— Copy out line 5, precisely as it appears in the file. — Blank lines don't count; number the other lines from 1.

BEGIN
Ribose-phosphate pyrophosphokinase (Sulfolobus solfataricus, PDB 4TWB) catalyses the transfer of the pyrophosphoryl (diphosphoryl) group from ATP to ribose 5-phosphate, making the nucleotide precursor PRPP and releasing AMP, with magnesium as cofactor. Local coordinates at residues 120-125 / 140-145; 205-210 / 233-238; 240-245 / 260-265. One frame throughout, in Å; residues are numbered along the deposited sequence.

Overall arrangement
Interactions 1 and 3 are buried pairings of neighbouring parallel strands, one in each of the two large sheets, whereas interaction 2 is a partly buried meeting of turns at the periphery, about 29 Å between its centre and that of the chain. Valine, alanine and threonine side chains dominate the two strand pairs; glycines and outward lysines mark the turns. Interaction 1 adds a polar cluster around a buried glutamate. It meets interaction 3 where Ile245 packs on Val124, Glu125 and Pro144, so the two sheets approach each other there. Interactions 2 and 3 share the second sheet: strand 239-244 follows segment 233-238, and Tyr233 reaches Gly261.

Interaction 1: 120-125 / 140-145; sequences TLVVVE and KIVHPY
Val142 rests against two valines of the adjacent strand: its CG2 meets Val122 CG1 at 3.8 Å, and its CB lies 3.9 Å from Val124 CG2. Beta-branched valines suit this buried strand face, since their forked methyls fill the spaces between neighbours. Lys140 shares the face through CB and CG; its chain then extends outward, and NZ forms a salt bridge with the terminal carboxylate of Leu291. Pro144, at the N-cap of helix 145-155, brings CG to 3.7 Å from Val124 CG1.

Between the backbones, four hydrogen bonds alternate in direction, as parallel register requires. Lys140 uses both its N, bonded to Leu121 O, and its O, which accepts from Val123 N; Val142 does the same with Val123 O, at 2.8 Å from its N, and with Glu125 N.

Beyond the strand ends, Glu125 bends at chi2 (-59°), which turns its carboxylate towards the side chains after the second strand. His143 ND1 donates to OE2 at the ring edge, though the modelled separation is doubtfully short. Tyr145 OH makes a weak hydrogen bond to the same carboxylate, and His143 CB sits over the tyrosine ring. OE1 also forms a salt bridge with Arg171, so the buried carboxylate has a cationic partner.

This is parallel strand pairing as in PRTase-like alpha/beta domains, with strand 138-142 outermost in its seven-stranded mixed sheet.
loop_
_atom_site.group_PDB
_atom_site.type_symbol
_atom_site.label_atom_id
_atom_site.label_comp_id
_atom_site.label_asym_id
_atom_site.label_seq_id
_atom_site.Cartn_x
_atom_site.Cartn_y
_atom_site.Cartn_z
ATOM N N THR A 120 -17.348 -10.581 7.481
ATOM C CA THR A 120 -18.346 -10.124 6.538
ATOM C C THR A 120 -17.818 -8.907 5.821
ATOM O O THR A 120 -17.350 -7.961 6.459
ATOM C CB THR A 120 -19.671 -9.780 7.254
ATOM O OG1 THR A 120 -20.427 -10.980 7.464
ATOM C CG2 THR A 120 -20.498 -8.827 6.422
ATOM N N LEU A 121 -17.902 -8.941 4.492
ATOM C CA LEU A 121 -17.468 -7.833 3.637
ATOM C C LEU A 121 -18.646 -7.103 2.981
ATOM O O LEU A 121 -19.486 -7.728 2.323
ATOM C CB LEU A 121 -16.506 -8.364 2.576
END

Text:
Val142 rests against two valines of the adjacent strand: its CG2 meets Val122 CG1 at 3.8 Å, and its CB lies 3.9 Å from Val124 CG2. Beta-branched valines suit this buried strand face, since their forked methyls fill the spaces between neighbours. Lys140 shares the face through CB and CG; its chain then extends outward, and NZ forms a salt bridge with the terminal carboxylate of Leu291. Pro144, at the N-cap of helix 145-155, brings CG to 3.7 Å from Val124 CG1.